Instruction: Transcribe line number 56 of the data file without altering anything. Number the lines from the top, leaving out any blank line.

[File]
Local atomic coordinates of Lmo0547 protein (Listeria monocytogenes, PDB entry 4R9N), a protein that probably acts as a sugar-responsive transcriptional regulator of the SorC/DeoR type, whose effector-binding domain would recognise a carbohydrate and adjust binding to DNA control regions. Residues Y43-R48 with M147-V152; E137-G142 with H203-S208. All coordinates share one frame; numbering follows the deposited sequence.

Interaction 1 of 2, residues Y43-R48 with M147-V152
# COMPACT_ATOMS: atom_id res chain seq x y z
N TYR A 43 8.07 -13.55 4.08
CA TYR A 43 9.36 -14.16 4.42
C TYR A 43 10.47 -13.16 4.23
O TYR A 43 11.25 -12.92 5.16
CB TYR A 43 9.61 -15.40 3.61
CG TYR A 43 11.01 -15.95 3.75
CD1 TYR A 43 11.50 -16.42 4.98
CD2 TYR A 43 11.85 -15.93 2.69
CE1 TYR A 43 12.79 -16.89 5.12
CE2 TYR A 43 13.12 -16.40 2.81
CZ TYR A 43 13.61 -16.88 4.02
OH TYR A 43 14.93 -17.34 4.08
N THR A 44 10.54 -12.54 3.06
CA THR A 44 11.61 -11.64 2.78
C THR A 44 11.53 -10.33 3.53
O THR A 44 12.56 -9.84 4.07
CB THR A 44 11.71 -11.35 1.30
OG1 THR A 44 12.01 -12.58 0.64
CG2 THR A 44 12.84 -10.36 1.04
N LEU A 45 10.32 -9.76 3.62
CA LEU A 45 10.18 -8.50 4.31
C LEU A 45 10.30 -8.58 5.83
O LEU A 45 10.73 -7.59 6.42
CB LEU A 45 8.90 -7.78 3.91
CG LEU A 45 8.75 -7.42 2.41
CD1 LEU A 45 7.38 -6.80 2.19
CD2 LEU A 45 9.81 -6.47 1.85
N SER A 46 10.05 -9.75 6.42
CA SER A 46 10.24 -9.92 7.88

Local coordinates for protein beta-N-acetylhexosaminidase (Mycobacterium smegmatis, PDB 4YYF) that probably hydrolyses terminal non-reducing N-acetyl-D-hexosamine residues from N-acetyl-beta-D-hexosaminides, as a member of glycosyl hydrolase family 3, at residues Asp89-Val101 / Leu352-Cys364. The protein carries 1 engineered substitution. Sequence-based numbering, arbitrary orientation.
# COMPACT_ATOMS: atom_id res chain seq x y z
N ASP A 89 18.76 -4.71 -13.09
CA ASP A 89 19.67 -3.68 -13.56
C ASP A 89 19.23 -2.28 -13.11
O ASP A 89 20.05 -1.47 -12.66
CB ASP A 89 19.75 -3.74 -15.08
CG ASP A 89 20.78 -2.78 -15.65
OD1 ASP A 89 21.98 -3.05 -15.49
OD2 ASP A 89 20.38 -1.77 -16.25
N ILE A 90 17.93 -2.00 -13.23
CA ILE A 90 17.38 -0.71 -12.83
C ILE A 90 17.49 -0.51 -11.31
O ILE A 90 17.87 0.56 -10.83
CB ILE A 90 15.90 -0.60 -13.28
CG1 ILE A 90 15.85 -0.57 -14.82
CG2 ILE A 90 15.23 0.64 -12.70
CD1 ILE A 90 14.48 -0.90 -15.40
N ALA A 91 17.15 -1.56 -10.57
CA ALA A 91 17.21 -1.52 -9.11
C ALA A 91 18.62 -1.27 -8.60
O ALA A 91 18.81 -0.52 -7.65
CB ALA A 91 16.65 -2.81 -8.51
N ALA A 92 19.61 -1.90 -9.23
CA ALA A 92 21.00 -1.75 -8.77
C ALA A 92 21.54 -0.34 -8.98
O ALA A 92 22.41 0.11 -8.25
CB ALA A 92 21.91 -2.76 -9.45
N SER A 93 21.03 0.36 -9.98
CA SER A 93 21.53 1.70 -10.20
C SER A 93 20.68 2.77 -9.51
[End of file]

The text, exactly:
N ALA A 92 19.61 -1.90 -9.23